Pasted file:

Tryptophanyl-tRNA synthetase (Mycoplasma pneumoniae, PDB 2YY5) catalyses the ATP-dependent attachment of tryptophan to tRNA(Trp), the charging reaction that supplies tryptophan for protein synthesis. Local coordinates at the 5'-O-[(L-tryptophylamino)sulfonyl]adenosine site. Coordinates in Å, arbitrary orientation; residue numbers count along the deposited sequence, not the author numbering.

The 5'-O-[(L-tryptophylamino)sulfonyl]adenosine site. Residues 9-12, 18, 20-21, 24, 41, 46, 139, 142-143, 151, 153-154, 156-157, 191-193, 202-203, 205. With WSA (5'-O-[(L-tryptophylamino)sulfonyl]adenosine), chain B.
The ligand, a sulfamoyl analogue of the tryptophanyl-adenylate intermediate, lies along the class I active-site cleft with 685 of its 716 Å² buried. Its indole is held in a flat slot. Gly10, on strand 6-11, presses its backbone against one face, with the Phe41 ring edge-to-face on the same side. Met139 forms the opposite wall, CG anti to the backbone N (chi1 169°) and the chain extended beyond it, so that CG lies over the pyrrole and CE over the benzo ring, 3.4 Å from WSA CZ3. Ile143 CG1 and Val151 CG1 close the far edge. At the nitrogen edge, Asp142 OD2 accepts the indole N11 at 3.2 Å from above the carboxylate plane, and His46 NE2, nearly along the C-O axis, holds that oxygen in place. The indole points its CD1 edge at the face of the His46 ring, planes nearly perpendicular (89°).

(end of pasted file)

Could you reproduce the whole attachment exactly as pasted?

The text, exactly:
Tryptophanyl-tRNA synthetase (Mycoplasma pneumoniae, PDB 2YY5) catalyses the ATP-dependent attachment of tryptophan to tRNA(Trp), the charging reaction that supplies tryptophan for protein synthesis. Local coordinates at the 5'-O-[(L-tryptophylamino)sulfonyl]adenosine site. Coordinates in Å, arbitrary orientation; residue numbers count along the deposited sequence, not the author numbering.

The 5'-O-[(L-tryptophylamino)sulfonyl]adenosine site. Residues 9-12, 18, 20-21, 24, 41, 46, 139, 142-143, 151, 153-154, 156-157, 191-193, 202-203, 205. With WSA (5'-O-[(L-tryptophylamino)sulfonyl]adenosine), chain B.
The ligand, a sulfamoyl analogue of the tryptophanyl-adenylate intermediate, lies along the class I active-site cleft with 685 of its 716 Å² buried. Its indole is held in a flat slot. Gly10, on strand 6-11, presses its backbone against one face, with the Phe41 ring edge-to-face on the same side. Met139 forms the opposite wall, CG anti to the backbone N (chi1 169°) and the chain extended beyond it, so that CG lies over the pyrrole and CE over the benzo ring, 3.4 Å from WSA CZ3. Ile143 CG1 and Val151 CG1 close the far edge. At the nitrogen edge, Asp142 OD2 accepts the indole N11 at 3.2 Å from above the carboxylate plane, and His46 NE2, nearly along the C-O axis, holds that oxygen in place. The indole points its CD1 edge at the face of the His46 ring, planes nearly perpendicular (89°).